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Landlords, retailers, professional service providers and other businesspersons have likely experienced a deposited check being returned for insufficient funds. This situation can be an expensive inconvenience that impacts your cash flow and business operations as you address this problem. Fortunately, Florida Statute 68.065 provides civil remedies to businesses and individuals for the recovery of these funds, plus service fees, treble damages, court costs and attorney’s fees.
Although this Statute is commonly referred to as the worthless check law, a “payment instrument” includes a check, draft, order of payment, debit card order or electronic transfer of funds. If the remittance you received was in one of these formats, then you can seek remedies, as per the Statute.
Payment can be refused by the “drawee,” which is commonly a bank or other financial institution, for lack of funds, lack of credit, lack of an account of the maker or if the drawer stops payment on the instrument. In situations of non-payment, the plaintiff must prove that this action was taken with the intent to defraud for the Statute to apply.
As a defense, the issuer may claim, for example, that payment was stopped for a valid reason. This could include the lack of receipt of goods and services that are claimed to have been delivered receipt of substandard goods or services, or rental property is damaged to the point that it cannot be used for its intended purpose.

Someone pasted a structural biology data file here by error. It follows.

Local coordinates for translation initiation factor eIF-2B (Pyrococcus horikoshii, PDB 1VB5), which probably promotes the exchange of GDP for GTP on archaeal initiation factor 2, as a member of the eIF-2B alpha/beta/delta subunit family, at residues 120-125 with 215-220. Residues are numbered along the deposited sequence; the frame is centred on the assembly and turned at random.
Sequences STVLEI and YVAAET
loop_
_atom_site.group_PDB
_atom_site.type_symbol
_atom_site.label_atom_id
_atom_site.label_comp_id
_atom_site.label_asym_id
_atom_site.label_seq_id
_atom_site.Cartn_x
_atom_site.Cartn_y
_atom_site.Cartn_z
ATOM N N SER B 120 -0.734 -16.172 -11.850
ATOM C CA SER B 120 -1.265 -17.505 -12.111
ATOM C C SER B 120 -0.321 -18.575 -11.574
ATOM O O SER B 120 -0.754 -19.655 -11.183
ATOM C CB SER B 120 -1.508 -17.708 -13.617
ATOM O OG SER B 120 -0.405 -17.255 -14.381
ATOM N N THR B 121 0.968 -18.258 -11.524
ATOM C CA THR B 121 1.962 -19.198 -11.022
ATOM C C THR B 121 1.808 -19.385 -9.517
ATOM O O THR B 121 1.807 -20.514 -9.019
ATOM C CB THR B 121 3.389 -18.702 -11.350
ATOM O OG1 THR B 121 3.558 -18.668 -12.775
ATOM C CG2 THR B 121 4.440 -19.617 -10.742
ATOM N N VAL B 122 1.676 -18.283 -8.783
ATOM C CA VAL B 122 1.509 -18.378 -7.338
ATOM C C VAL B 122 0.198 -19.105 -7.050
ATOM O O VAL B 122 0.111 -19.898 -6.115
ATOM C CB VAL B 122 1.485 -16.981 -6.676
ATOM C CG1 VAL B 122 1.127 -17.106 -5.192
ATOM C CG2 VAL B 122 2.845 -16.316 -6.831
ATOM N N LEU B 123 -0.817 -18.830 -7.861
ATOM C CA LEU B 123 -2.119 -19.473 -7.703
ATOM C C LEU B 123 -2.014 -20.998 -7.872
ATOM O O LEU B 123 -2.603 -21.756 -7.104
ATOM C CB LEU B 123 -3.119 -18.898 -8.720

In stop payment cases, the plaintiff must be prepared to show intent to defraud and to defend against any possible counterclaims. A judge or jury will determine if the plaintiff has proven intent to defraud on the part of the defendant.
Under the worthless check Statute, you are required to send the issuer of the payment instrument a notification by certified or registered mail before pursuing a lawsuit or other legal action. The notice must contain specific language. The issuer has 30 days from the receipt of the notice to pay the claim before further action can be taken.
In addition to the funds owed, the Statute also entitles you to a service fee. The amount of the fee varies by the sum that is owed. For checks under $50, the fee is $25. The service fee amount is $30 when the amount owed exceeds $50, but is less than $300. When the amount due is more than $300, the fee is $40 or an amount up to 5% of the face amount of the payment instrument, whichever is greater.
If the issuer of the dishonored payment instrument does not pay the claim within the required 30 day period, you may choose to file a lawsuit for the funds that are owed. If successful, you are entitled to receive the funds and the service fee that is due, as well as treble damages, court costs and attorney’s fees.
Unfortunately, dealing with a “worthless check” is all too common in business. If you have received notices of denied payment instruments, contact the attorneys at Lieser Skaff Alexander. Our skilled business attorneys have extensive experience in addressing these claims and can manage the process, from notification to trial, to achieve the best possible results.